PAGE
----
We initiated our search for the optimal conditions by using the more reactive and readily accessible disubstituted olefins (vs. trisubstituted alkenes described below). Since CuCN has been demonstrated to exhibit a preference for SN2' mode of addition in related processes with Grignard reagents, it was selected for the preliminary optimization studies [22]. Examination of potential substrates indicated that allylic phosphates are the most suitable starting materials (see 51 ! 52 in Scheme 33.10) [23, 24]. The corresponding chlorides react smoothly with Et2Zn in CH2Cl2, toluene, or Et2O (—30 °C, 18 h, without ligand and Cu salt) and the derived acetates, phenyl ethers, and phenyl carbamates afford < 10% conversion. Since the previously mentioned mechanistic work suggested that the Schiff base portion of the peptidic ligands is likely a metal-ligation site that is critical to reactivity and selectivity, we decided to perform catalyst optimization in the following systematic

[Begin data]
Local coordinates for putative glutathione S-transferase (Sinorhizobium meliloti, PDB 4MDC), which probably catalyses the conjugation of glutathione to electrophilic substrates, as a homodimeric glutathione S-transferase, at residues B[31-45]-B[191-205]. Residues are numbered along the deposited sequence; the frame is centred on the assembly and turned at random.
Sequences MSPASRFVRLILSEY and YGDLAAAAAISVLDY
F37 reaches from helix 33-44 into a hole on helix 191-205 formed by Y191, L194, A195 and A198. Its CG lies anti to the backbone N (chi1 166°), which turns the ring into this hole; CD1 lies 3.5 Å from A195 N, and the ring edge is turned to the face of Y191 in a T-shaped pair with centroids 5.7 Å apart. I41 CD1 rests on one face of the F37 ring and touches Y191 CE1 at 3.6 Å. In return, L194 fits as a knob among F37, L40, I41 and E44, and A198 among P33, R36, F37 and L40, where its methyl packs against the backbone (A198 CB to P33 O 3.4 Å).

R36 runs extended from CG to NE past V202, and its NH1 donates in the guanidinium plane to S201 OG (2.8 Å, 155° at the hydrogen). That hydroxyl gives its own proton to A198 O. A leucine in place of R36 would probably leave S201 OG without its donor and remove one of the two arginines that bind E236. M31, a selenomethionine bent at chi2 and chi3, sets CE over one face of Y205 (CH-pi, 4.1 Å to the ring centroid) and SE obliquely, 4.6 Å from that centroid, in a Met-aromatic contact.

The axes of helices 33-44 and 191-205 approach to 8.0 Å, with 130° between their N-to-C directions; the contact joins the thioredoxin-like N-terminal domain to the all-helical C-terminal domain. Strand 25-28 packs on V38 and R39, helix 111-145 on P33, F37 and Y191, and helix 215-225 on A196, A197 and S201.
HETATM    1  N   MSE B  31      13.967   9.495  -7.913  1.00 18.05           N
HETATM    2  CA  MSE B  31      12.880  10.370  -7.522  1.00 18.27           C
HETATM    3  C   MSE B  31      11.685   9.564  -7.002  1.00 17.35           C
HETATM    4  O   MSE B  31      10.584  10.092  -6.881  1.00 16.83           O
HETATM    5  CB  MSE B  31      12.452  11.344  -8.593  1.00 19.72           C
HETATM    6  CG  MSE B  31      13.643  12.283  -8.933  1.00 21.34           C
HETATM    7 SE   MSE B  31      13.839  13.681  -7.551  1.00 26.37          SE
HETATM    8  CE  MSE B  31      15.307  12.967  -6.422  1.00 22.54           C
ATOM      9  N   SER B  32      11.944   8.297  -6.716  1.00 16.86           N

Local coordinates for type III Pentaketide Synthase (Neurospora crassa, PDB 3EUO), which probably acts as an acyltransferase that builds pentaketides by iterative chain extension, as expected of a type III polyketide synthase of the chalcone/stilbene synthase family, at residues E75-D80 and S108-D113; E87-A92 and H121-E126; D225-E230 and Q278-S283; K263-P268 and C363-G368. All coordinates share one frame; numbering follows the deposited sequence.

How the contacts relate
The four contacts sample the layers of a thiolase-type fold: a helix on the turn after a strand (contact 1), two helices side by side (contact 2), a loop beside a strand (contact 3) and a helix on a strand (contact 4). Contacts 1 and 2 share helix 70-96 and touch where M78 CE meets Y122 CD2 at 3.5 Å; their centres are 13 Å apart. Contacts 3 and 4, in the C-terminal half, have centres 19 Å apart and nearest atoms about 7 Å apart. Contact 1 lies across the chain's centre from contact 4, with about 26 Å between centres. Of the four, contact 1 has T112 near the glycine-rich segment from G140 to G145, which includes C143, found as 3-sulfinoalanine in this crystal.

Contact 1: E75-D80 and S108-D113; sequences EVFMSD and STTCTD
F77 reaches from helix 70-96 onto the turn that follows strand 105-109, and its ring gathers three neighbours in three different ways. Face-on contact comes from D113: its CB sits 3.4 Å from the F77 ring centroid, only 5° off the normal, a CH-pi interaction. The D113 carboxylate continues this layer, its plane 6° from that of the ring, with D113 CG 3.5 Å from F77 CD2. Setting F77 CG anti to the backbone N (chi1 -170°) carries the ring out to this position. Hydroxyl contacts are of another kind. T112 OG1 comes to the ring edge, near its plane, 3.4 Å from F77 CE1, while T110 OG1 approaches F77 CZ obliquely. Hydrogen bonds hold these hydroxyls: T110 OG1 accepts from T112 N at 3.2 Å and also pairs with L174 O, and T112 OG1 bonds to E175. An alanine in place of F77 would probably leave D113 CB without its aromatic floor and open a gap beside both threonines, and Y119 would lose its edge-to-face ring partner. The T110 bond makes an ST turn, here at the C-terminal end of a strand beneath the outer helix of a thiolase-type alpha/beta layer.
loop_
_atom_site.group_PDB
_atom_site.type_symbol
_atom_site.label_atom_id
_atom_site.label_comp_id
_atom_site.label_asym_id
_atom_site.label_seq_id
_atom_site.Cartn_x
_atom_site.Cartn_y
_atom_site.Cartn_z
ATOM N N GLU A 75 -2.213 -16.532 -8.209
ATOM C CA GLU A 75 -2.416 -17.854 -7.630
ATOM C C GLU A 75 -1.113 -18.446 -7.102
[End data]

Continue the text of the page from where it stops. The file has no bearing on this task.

OPO(OEt)2 10 mol% Cu 3311

33.3 Peptidic Schiff Bases as Chiral Ligands | 1007 chiral ligand: Me Me o \

Ph ligation site ligation site

^NHBu

FirstPhase Screening (CuCN):

X)H 53 10% ee, 30:1 Sn2':Sn2 Second Phase Screening: 55 as ligand

56 as ligand

X)H 53 10% ee, 30:1 Sn2':Sn2 Second Phase Screening: 55 as ligand

56 as ligand

CuO

17% ee, >99:1 Sn2:Sn2; 30% conv

CuCI

24%

ee, 1

2 Sn2:Sn2; >98% conv

CuBr-Me2S

21 % ee, >99:1 SN2':SN2; 20% conv

CuBr-Me2S

37%

ee, 1

4 Sn2':Sn2; >98% conv

Cul

<5% conv

Cul

38%

ee, 1

3 Sn2:Sn2; >98% conv

CuOAc

<5% conv

CuOAc

27%

ee, 1

5 Sn2':Sn2; >98% conv

(CuOTffe-CeHe

42% ee, >99:1 Sn2:Sn2, 50% conv

(CuOTffe-CeHs

<5%

ee, 1

2 Sn2':Sn2, 14%conv

Third Phase Screening (CuCN):

NHBu

Fourth Phase Screening (CuCN):

O/Pr

NHBu

NHBu

Was this article helpful?

0 0

Post a comment